Being an Author These Days Means Doing More Than Just Writing

So okay, when I saw these stock photos by Getty Images released in support of the movie Unifinished Business, I knew I had to figure out some way to use them. I mean, when Vince Vaughn is posing for canned business photos you gotta jump on that!

The real reason I wrote this post is to talk about the fact that these days, if you want to be a working author, you’ve got to do much more than just writing. I know it seems counter intutive but it’s true–for both traditionally and self-published authors.

Finding Readers
Writing books is a tricky profession. Most advice tells you to write the books you want to read, and that’s great but you have to make sure that someone else wants to read them too or you’re not going to sell very many of them. Before you delve into that epic unicorn romance trilogy, make sure there’s folks who want to read that first. I learned this the hard way with my first novel, Burnt Edges. It’s a depressing story and not many people like buying books that make them feel depressed.

Try to find books similar to yours. See how popular they are with readers. A good exercise is to also define the kind of person who would wan to read your book. What do they like to do in their spare time? Where would they normally hang out? Joel Friedlander has a great guest post on his blog that outlines how to find the ideal reader for fiction authors. I suggest you check it out here.

Creating a Social Media Presence
Ah, social media. The bane of many authors’ existence both because most of us are introverts and we hate this kind of stuff and because we’d rather be writing than Tweeting. The unfortuate truth is many readers find you on Google+, Facebook, Tumblr, etc. For those writers who want to land an agent, being on social networks is a must–part of the ever-important platform. Here’s a great post on The Write Life blog about what literary agents want to see when they Google you.

Selling Your Books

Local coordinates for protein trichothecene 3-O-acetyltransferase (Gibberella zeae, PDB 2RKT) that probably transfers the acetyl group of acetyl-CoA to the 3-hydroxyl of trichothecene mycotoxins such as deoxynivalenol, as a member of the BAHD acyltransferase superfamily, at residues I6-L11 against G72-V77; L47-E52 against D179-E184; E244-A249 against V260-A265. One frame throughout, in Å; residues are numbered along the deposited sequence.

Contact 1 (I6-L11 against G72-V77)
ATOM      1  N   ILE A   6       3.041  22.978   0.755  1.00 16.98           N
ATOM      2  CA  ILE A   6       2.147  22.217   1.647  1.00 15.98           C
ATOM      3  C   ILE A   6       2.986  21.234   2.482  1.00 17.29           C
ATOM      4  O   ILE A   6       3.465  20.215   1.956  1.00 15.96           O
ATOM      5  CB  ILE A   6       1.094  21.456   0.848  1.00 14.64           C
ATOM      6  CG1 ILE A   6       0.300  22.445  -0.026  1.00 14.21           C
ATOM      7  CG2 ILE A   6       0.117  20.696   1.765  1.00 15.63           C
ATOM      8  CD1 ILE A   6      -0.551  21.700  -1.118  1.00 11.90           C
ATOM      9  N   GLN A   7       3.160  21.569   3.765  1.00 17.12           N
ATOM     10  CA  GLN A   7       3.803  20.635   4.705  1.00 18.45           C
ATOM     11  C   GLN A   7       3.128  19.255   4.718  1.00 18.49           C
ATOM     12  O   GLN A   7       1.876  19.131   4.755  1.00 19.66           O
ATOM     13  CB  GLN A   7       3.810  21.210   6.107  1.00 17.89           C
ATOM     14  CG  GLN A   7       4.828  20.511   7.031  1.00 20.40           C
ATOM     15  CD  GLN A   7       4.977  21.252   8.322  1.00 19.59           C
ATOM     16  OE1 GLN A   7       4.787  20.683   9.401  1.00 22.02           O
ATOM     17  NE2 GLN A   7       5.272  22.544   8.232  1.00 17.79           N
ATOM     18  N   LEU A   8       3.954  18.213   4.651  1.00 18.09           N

These days authors needs to consider themselves more than just writers. We are really entrepreneurs because no one can sell our books better than we can. Yes, even the most nerdy, introverted writer can be an entrepreneur. You are running a business. You happen to be in the business of creating content (books) to entertain readers. If you don’t sell your content, you won’t be able to spend your time creating more. Tweeting, “Buy my book,” won’t do it either.

You’ve got to be more creative about how you sell your books these days because bluntly asking (or even begging) people to buy your books really pisses people off. It’s all about building relationships and that often takes time. You must do something every day that soon compounds into sales, kind of like building a savings. Your Writer Platfform offers this helpful cheet sheet on how to create “word of mouth” marketing plan here.

It’s a lot for a writer to do. None of it involves writing but it’s all essential. And that is reality for working authors today and where the following quote is very appropriate: “Nothing worth having comes easy.”

NOTE: Even though the image has absolutely nothing to do with the content of this blog post, I hope you enjoyed it! :-)



My Favorite Quotes About Writing By Famous Authors

William Faulkner Quote







“Don’t be a writer. Be writing.”
—William Faulkner

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“I don’t think you have time to waste not writing because you are afraid you won’t be good at it.”
—Anne Lamott

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“The first draft of anything is shit.”
—Ernest Hemingway

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“There is no greater agony than bearing an untold story inside you.”
—Maya Angelou

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“The road to hell is paved with adverbs.”
—Stephen King